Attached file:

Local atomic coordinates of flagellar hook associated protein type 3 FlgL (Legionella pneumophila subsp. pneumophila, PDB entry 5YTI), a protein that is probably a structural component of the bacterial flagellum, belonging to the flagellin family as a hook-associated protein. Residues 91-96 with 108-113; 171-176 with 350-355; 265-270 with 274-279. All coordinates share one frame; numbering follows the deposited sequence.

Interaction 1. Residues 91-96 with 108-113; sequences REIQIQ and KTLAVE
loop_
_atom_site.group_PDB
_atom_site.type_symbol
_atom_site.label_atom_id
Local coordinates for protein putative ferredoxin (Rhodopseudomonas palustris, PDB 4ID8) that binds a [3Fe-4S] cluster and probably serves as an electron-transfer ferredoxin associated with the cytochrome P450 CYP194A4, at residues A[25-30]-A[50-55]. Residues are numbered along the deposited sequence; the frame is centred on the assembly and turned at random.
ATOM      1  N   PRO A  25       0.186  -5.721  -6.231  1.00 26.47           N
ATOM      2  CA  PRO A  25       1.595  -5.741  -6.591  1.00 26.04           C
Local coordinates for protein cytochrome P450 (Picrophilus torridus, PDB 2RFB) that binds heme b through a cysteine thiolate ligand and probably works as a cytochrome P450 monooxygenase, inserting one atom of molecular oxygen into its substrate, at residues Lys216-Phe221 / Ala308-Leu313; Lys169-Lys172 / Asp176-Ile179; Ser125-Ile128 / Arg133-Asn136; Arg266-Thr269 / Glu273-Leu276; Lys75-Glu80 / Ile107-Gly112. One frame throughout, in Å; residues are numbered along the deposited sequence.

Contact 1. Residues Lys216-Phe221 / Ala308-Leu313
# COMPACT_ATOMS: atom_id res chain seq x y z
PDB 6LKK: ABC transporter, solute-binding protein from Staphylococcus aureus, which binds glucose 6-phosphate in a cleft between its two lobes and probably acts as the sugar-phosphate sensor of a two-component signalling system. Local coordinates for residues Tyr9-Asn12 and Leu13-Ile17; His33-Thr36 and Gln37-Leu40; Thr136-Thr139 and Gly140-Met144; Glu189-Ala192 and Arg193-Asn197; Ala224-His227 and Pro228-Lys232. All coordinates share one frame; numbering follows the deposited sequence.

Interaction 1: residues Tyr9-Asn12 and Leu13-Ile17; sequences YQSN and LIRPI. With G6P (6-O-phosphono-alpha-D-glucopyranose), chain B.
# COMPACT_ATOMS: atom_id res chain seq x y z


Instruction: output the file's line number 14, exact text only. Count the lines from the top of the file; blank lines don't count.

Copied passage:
Interaction 1: residues Tyr9-Asn12 and Leu13-Ile17; sequences YQSN and LIRPI. With G6P (6-O-phosphono-alpha-D-glucopyranose), chain B.